Researchers from Trinity College Dublin have discovered a patch of land in an ancient valley on Mars that appears to have held water in the not-too-distant past. In doing so, they have pinpointed a prime target to begin searching for past life forms on the Red Planet.

     

    Extensive media coverage (over 100 articles worldwide) included pieces in/on:

     

    Daily Mail

    South Asian Times 

    The Odisha Sun Times

    The Indian Express 

    Iran Daily

    Factor Tech

    The Financial Express

    Business Standard 

    Irish Times

    Newstalk 

    Silicon Republic

    NDTV 

    Science World Report 

    Nature World News

  • Goldilocks genes hold clues to a plethora of diseases

     

    February 2017

     

    Geneticists from Trinity College Dublin have used our evolutionary history to shine light on a plethora of neurodevelopmental disorders and diseases. Their findings isolate a relatively short list of genes as candidates for many diverse conditions including autism spectrum disorders, schizophrenia, ADHD, intellectual disability, developmental delay, and epilepsy.

     

    Extensive media coverage included pieces in/on:

     

    Irish Times

    Irish Examiner

    Silicon Republic

    The Journal

    Bioscience Technology Online

    Science Mag

    Science Daily

    Medical Xpress

  • Scientists discover key role of ‘protector’ molecule that fights the common flu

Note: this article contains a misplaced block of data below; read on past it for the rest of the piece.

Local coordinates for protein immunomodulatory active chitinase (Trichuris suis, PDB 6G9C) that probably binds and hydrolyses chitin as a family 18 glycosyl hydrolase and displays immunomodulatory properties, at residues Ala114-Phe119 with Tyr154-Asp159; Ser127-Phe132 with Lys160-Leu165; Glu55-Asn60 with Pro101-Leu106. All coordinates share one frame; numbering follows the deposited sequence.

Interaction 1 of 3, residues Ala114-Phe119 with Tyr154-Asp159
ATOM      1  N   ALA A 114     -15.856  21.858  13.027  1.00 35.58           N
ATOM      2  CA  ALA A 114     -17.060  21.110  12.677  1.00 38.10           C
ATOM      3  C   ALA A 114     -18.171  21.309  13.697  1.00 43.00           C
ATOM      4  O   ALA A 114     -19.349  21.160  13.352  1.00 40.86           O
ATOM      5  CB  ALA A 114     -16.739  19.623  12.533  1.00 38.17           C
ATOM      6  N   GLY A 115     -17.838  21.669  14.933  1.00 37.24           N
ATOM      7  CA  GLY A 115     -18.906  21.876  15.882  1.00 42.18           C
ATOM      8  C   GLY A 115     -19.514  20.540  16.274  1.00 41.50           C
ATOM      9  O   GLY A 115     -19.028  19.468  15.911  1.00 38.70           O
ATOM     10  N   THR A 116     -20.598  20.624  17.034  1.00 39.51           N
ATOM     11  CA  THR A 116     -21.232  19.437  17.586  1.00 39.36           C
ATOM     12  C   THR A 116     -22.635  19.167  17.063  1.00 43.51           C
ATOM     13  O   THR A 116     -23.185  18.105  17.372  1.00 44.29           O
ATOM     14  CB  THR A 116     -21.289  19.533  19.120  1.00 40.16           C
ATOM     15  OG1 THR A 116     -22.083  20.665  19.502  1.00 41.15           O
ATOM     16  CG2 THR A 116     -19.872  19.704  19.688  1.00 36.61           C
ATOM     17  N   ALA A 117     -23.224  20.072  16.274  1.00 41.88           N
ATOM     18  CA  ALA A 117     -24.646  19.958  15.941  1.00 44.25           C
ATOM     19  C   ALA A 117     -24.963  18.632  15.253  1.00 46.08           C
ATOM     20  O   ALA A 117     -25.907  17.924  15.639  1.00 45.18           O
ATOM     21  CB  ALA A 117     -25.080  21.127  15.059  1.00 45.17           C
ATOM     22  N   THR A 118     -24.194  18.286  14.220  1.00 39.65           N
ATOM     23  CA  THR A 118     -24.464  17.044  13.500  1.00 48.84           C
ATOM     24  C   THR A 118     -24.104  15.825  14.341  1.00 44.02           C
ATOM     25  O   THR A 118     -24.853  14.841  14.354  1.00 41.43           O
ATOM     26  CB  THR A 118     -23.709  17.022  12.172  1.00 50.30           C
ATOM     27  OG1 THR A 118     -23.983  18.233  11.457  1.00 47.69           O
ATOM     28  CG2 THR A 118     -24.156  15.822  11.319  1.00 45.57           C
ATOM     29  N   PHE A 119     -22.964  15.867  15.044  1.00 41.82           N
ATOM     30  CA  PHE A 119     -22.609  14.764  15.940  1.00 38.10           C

January 2017

     

    Scientists have discovered that a biological molecule important in cell growth (STAT3) is also critical in protecting us against infection – so much so that we would be unable to fight the common flu virus without it.

     

    Extensive media coverage included pieces in/on:

    Irish Times

    Irish Examiner

    The Journal

    RTE

    Newstalk

    Science Daily

    Medical Xpress

    Health Medicine Net

  • Scientists Sequence First Ancient Irish Human Genomes

     

    December 2015

     

    A team of geneticists from Trinity College Dublin and archaeologists from Queen’s University Belfast has sequenced the first genomes from ancient Irish humans, and the information buried within is already answering pivotal questions about the origins of Ireland’s people and their culture. Read more here and watch a video here.

     

    The team sequenced the genome of an early farmer woman, who lived near Belfast some 5,200 years ago, and those of three men from a later period, around 4,000 years ago in the Bronze Age, after the introduction of metalworking.

     

    Extensive international media coverage included:

     

    Washington Post

    Boston Globe

    International Business Times

    Deutsche Welle

    The Telegraph

    The Guardian

    Lonely Planet

    Irish Independent

    The Journal

    BBC News

    Irish Times

     

  • Solving a putrid camel-pee riddle may aid millions affected by sleeping sickness

     

    November 2016

     

    Biochemists from Trinity College Dublin have solved an old mystery as to the cause of especially smelly camel urine, with implications for the millions of people affected by African parasites called trypanosomes. These parasites frequently cause fatalities via sleeping sickness.

     

    Extensive media coverage included pieces in/on:

     

    RTE 

    Science Mag 

    International Business Times 

    Science Explorer 

    Eurasia Review 

    Phys.org 

    Irish Tech News 

    World News Network 

    Daily News and Analysis India 

    New Kerala